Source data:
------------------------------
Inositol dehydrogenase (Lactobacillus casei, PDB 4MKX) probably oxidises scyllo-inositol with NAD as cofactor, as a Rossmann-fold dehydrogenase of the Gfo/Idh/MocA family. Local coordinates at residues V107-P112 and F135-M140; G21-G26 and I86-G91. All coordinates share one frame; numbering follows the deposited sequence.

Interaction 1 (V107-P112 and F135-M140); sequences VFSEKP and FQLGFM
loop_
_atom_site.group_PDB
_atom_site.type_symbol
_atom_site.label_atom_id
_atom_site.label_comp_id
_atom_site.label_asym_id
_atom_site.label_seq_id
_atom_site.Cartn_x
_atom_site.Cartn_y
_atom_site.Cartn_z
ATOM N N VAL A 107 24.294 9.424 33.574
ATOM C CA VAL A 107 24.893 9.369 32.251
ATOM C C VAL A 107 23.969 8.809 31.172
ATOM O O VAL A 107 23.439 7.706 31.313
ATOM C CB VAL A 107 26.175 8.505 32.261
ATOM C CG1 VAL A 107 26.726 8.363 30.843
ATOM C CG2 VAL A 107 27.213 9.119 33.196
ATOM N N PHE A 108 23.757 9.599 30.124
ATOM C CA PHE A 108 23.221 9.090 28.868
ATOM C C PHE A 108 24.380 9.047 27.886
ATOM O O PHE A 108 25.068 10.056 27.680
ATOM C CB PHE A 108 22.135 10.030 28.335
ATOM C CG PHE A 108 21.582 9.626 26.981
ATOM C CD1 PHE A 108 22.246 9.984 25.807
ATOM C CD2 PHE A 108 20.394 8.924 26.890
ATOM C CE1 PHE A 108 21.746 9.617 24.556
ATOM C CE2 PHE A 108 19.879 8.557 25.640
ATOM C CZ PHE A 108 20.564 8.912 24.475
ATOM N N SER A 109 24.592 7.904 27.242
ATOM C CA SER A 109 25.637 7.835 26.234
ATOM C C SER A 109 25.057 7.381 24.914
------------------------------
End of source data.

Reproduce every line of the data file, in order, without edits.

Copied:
Inositol dehydrogenase (Lactobacillus casei, PDB 4MKX) probably oxidises scyllo-inositol with NAD as cofactor, as a Rossmann-fold dehydrogenase of the Gfo/Idh/MocA family. Local coordinates at residues V107-P112 and F135-M140; G21-G26 and I86-G91. All coordinates share one frame; numbering follows the deposited sequence.

Interaction 1 (V107-P112 and F135-M140); sequences VFSEKP and FQLGFM
loop_
_atom_site.group_PDB
_atom_site.type_symbol
_atom_site.label_atom_id
_atom_site.label_comp_id
_atom_site.label_asym_id
_atom_site.label_seq_id
_atom_site.Cartn_x
_atom_site.Cartn_y
_atom_site.Cartn_z
ATOM N N VAL A 107 24.294 9.424 33.574
ATOM C CA VAL A 107 24.893 9.369 32.251
ATOM C C VAL A 107 23.969 8.809 31.172
ATOM O O VAL A 107 23.439 7.706 31.313
ATOM C CB VAL A 107 26.175 8.505 32.261
ATOM C CG1 VAL A 107 26.726 8.363 30.843
ATOM C CG2 VAL A 107 27.213 9.119 33.196
ATOM N N PHE A 108 23.757 9.599 30.124
ATOM C CA PHE A 108 23.221 9.090 28.868
ATOM C C PHE A 108 24.380 9.047 27.886
ATOM O O PHE A 108 25.068 10.056 27.680
ATOM C CB PHE A 108 22.135 10.030 28.335
ATOM C CG PHE A 108 21.582 9.626 26.981
ATOM C CD1 PHE A 108 22.246 9.984 25.807
ATOM C CD2 PHE A 108 20.394 8.924 26.890
ATOM C CE1 PHE A 108 21.746 9.617 24.556
ATOM C CE2 PHE A 108 19.879 8.557 25.640
ATOM C CZ PHE A 108 20.564 8.912 24.475
ATOM N N SER A 109 24.592 7.904 27.242
ATOM C CA SER A 109 25.637 7.835 26.234
ATOM C C SER A 109 25.057 7.381 24.914